The latest Nestlings Press project is A Nestlings Press Miscellany, looking back over the thirty-six (thirty-six!) NP books published to date. (The thirty-sixth, which combines Ambrose Bierce’s Devil’s Dictionary with illustrations from Art Young’s Inferno, is not yet on the website, but will be by September.)
Rather than repeat material from the earlier books, the Miscellany will offer material I didn’t know about, or didn’t have access to, when I was assembling the original books: for instance, illustrations by Mervyn Peake for Quentin Crisp’s limerick satire of British wartime bureaucracy. There are also wild diversions. The chapter on Thirty Thousand Pigs (the NP book about hilarious typos) offers a piece by Rockwell Kent on being mistaken for Norman Rockwell. The chapter on Treasures in the Antic (which had a few snippets from U.S. humorist Will Cuppy) includes the footnotes that Cuppy wrote for Garden Rubbish, a later book by Sellar and Yeatman, authors of 1066 and All That. Unlike that classic book, Garden Rubbish was barely readable — which Cuppy apparently realized only after accepting the assignment to provide footnotes for U.S. readers unfamiliar with British vocabulary, etc. Cuppy proceeded to write footnotes that have nothing — absolutely nothing — to do with the book. It’s surreal. How could I not include this in a miscellany?
Oh, and I’ve adapted the first three cantos of Dante’s Inferno into simple rhyming verse. It’s a good thing Dante is out of copyright. Herewith the first canto:
A Child’s Guide to Dante’s Inferno
While on my journey through this life
I wandered in a thick, dark wood.
I’d hopped from virtue straight to strife
And told myself, this can’t be good.
I reached a hill. The sun shone high,
But only on the upper half.
Below, a leopard caught my eye.
She didn’t seem inclined to laugh.
“A leopard caught your eye? Wouldn’t that hurt?”
“It’s a figurative expression.”
“What does ‘figurative’ mean?”
“It means it’s not literally true.”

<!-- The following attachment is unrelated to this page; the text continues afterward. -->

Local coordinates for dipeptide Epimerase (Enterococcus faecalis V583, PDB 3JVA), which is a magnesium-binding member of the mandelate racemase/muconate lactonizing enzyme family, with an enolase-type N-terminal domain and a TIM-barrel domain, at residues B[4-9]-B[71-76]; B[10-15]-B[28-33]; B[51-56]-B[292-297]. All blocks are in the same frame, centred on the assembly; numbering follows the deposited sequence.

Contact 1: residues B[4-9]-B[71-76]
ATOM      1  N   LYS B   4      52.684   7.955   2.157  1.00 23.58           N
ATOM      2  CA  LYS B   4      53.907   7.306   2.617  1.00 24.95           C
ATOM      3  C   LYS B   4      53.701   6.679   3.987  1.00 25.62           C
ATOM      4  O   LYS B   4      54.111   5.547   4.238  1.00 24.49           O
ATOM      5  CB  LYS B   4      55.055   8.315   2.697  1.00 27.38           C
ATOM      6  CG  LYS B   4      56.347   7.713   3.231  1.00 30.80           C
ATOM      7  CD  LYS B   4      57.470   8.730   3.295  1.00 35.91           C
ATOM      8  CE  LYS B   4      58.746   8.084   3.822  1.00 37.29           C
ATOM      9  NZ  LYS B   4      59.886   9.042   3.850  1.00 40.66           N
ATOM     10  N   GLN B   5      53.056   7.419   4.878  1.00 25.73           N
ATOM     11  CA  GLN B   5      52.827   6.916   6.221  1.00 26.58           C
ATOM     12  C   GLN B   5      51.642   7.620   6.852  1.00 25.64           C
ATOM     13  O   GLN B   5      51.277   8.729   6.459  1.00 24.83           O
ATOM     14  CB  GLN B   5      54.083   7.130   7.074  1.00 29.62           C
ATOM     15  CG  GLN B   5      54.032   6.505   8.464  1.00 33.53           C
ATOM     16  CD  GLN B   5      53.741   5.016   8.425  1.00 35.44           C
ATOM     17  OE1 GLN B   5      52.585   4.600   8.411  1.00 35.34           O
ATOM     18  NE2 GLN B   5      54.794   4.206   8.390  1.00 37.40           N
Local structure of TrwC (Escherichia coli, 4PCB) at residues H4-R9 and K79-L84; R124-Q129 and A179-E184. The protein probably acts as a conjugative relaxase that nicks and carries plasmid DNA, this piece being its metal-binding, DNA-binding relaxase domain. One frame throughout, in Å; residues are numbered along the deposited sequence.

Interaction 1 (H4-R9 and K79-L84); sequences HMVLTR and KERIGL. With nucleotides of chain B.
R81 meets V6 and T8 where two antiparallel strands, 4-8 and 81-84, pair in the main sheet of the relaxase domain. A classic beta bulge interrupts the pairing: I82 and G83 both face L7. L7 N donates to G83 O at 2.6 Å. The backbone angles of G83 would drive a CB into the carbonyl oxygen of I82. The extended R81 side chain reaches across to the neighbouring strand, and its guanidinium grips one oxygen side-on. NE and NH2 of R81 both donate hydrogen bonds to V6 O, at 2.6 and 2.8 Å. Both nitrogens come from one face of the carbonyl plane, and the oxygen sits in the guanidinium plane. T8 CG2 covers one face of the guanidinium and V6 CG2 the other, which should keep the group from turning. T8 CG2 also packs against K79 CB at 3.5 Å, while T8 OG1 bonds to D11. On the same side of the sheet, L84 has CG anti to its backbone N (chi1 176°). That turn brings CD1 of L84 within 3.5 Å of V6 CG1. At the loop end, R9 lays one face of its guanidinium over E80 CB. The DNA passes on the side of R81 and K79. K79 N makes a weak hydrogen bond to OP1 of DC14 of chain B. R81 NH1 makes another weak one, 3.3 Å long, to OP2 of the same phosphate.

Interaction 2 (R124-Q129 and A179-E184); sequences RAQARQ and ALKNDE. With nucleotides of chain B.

“So you start off your story by telling a lie? That’s not reassuring.”
And then a lion, tense and lean
And hungry caught my frightened gaze.
A she-wolf showed up, looking mean –
Not one of my more pleasant days.
I gave up trying to climb that hill,
Resigned to struggling through the dark,
When someone – something, if you will –
Whose aspect was a trifle stark
Appeared before me, tall and mute.
“Have pity on me, shade,” I cried.
“Are you a man? A ghost? A brute?
A fiend intent on homicide?”
“Please, make it a ghost. I love ghost stories.”
“I’ll keep that in mind.”
“Not man,” he answered, “any more.
Lombardy once I called my home
When gods were rotten to the core,
And later on I lived in Rome.
I was a poet, wrote of Troy –
But tell me, why did you decide
You wouldn’t climb that hill, my boy?
Its splendours cannot be denied.”
“You’re Virgil! Oh, my sainted days!
You are my master, and my muse,
Your borrowed style has won me praise,
Your template is the one I use.
You ask me why I’m turning back?
Behold that leopard in my path.
I rather think she might attack,
So please protect me from her wrath.”
“Who’s Virgil when he’s at home?”
“He was a poet who lived a long, long time ago and wrote in Latin. He died two decades before Christ was born, so he can’t get into Heaven.”
“That seems awfully unfair.”
“And he wrote The Aeneid, in which a man named Aeneas visits the Underworld.”
“The underworld? So this is about gangsters?”
“Not the underworld. The Underworld.”
“You do realize capital letters don’t help much in an oral conversation, don’t you?”
“If you expect to leave this place,
You’ll have to find another way.
The more that beast stuffs in her face,
The hungrier she’s bound to stay
Until the Greyhound comes again
And does that thing he does so well.
He’ll make her perish in her pain
And drive the creature back to Hell.
For now it’s best to follow me
And treat me as a faithful guide.
Infernal regions you will see
And horrid cries from those who’ve died.”
“Okay, you lost me at Greyhound.”
“All will become clear.”
“Seriously? Like that time you tried to explain Finnegans Wake?”
“Do you want me to continue or not?”
“The jury’s still out.”
“From ancient spirits in distress
You’ll hear bone-chilling lamentations.
They cry out for a second death,
Exposed to terrible sensations.
In Purgatory, in the fire
You may see those who think things nice
Because they dream of rising higher
To blesséd be in Paradise.
But if you wish yourself to rise
You’ll have to find another guide.
I am not worthy in God’s eyes
Because I didn’t take His side.”
“There’s a lot of can’t in this canto. How about we switch to a canno?”
“Hush. The second canto is starting.”